The European Mexico
29.12.2008 - 31.12.2008
Lisboa, the capital of Portugal is a city extremely rich in culture and history, which I honestly didn't know much about until speaking with the locals. The language, first off, is so fascinating. The words are sometimes similar to Spanish, mixed in with French and then spoken with a Russian accent. I loved hearing it and wanted to just jump in somehow. It's pretty easy to get around though because most people speak at least a little bit of English since it is required to take it for 8 years in school, otherwise many people also speak French because THAT USED TO BE the language that the Portuguese had to take for 8 years in school, in the 80's I believe. Anyway, speaking Spanish is fine too, I walked around asking, "Farla Inglez, frances, espagnol?" Although NO was often the answer with the older generation, they were INCREDIBLY NICE and would try to talk to me any way I could. So far, I'd definitely have to say that the Portuguese are the sweetest, kindest people around. I felt very comfortable there. Portuguese men are also very attractive. =P
By the time we reached Lisboa, my leg was really killing me so I really felt like I was dragging down my traveling companions and I wish they would have just ditched me because we didn't do as much as we would have liked, but thanks to our couchsurfing host, we still learned a lot about the culture. http://www.couchsurfing.com is a wonderful project aimed to help travelers connect with natives, save cash on lodgings and make friends worldwide. I had never tried it before and while I was nervous and excited, I never could have expected it to be as amazing as it was. Our host talked to us at length about Portugal's history, among various subjects, he also cooked for us, took us out on the town and bought us pastries. I couldn't have asked for more. I know that without João we would have been unable to really get a feel for what Portuguese culture was all about. Thanks to his hospitality, frankness and willingness to host Americans even during this rough time, I fell in love with this city.
Castelo São Jorge
We spent the better half of our first full day in Lisboa walking around and trying to get to the Castle, which was particularly hard for me due to my limp-ish leg. On this little journey, we got to see so much of the city and saw how old it is. Parts of Lisboa are really old, but I can't stress enough how awesome that was. Madrid and Barcelona were both cities so changed throughout the years, they're both so busy and capitalistic, that they've lost that old world feel that Lisboa still has. The city is very diverse, with areas that are very modern, others that are influenced by the arab and african cultures and then these buildings that seem to have existed forever.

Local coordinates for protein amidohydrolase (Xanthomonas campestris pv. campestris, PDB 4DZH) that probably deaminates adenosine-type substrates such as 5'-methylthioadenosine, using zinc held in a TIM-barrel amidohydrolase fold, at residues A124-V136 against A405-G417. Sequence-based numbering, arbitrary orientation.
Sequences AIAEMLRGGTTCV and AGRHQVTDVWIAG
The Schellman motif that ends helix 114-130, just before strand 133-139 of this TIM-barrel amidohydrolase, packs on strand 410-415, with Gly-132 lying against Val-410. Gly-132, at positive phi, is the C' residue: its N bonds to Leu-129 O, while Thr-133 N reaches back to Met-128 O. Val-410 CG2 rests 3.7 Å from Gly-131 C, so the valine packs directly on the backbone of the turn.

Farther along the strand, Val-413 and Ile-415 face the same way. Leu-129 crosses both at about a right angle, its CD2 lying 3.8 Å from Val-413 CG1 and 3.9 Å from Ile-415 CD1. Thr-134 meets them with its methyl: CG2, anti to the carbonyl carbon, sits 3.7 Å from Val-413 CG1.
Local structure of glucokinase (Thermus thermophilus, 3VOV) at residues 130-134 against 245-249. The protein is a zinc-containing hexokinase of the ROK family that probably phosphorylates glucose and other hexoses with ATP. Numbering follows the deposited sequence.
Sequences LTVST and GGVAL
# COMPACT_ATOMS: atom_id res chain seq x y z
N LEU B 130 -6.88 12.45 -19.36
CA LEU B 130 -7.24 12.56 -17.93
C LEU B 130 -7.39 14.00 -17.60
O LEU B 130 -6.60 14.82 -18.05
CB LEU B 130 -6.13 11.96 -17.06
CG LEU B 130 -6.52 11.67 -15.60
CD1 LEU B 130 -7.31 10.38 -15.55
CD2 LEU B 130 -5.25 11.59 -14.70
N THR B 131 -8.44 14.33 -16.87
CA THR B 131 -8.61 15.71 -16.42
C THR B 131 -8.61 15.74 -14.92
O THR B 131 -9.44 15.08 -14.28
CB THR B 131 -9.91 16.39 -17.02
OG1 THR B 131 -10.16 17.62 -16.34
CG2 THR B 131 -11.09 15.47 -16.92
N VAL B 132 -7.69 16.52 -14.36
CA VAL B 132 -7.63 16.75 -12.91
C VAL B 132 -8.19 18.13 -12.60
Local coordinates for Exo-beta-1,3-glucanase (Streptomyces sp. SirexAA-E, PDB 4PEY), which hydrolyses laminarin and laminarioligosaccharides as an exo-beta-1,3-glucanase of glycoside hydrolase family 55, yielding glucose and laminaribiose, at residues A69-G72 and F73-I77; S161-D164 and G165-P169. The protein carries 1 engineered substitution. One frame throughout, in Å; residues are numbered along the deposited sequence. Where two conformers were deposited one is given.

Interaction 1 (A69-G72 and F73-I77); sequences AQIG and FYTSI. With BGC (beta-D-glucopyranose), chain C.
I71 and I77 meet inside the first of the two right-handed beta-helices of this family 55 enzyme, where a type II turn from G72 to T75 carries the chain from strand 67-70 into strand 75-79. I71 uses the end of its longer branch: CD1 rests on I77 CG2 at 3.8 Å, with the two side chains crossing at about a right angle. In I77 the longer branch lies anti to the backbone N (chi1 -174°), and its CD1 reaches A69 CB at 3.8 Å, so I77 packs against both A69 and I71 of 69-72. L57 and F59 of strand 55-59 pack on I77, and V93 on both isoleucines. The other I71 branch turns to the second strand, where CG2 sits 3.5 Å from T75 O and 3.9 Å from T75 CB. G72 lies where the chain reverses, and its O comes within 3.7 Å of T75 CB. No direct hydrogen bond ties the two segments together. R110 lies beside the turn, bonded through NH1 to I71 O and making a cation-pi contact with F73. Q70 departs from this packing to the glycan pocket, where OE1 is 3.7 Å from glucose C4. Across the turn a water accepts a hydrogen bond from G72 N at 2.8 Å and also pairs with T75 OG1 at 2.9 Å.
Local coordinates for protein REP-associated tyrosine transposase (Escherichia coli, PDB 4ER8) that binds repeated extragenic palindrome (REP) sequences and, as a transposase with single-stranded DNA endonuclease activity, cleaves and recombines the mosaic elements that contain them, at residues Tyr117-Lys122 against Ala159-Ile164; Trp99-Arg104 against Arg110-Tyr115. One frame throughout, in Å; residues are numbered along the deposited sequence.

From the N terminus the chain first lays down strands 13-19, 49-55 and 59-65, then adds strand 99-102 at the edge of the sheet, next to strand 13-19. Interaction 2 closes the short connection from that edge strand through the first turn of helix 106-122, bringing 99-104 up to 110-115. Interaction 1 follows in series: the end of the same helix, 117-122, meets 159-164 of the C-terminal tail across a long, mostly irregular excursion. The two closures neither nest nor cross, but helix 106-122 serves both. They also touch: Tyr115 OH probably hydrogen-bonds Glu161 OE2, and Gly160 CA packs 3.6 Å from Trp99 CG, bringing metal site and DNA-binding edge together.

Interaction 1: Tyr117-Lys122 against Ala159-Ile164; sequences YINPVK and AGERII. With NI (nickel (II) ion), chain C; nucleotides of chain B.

There's quite a bit to see while trying to get to the castle, since it's a nice hike to get there. We ended up getting really hungry half-way up and decided to sit down for some traditional food. In Portugal, they eat a lot of meat and fish, but as was mentioned many times, more than anything, they love cod fish. I'm not a big sea food fan, but I did try a manta ray dish that João made for us on the first night and also some codfish dish my roommate ordered at a restaurant.
Codfish Purée of some sort that Hillary ordered
Baby Octopus Salad
My other friend, Maggie, had this baby octopus salad that I was not a fan of. I don't get why people eat it, it's just rubber in your mouth that you chew in an attempt to try to swallow it, but I don't know if that ever happens.
I went for the most traditional thing I could find, which was a meat and pea stew with an egg in the middle.
Ervilhas com Ouos Escalfados
Some other sights on our way to the Castle...
I have to admit, I feel as though so much of the trip consisted of eating and walking a lot. Traveling is hard work. ^_^ After seeing the castle, we wanted to go see this monastery called Bélem, but by the time we got there it was already closed and I was only able to take a few pictures from the outside, it looked very impressive and I really regret being unable to see it. However, after being so horribly disappointed about our bad timing to Bélem, João came to pick us up and bought us pastries. They are these little custard cakes that we found later on also in Porto, but the ones from Bélem are world famous. http://en.wikipedia.org/wiki/Pasteis_de_belem
Pastéis de Bélem, also called Pastéis de Nata
Our host gave us a little tour of Lisboa and even took us to see the ocean, unfortunately, it was night and raining so we didn't get to enjoy it as much as we would have liked. But in the little quick tour that João gave us, we got to see how much pride the Portuguese have for all of their achievements and how proud (in a good way) the people are about their history and culture. I really admired that about the people. More than once random people just started up conversations with us- I was traveling with two blondes and that's kind of unseen in Portugal, so we really stood out- people would try to talk to us and I was constantly surprised at how nice they were.
On our last full day there we went to the Gulbenkian Museum which is really huge. I think it's more like 3 museums combined into one. They had more tapestries than I'd ever seen, but in general I really liked it. This painting in particular because it's so sinister. Muahaha.
The great weather, rich culture and friendly people made this city one of the most charming I've had the privilege of visiting and I'm also eternally grateful to João for living the couchsurfing lifestyle and showing us such a wonderful time.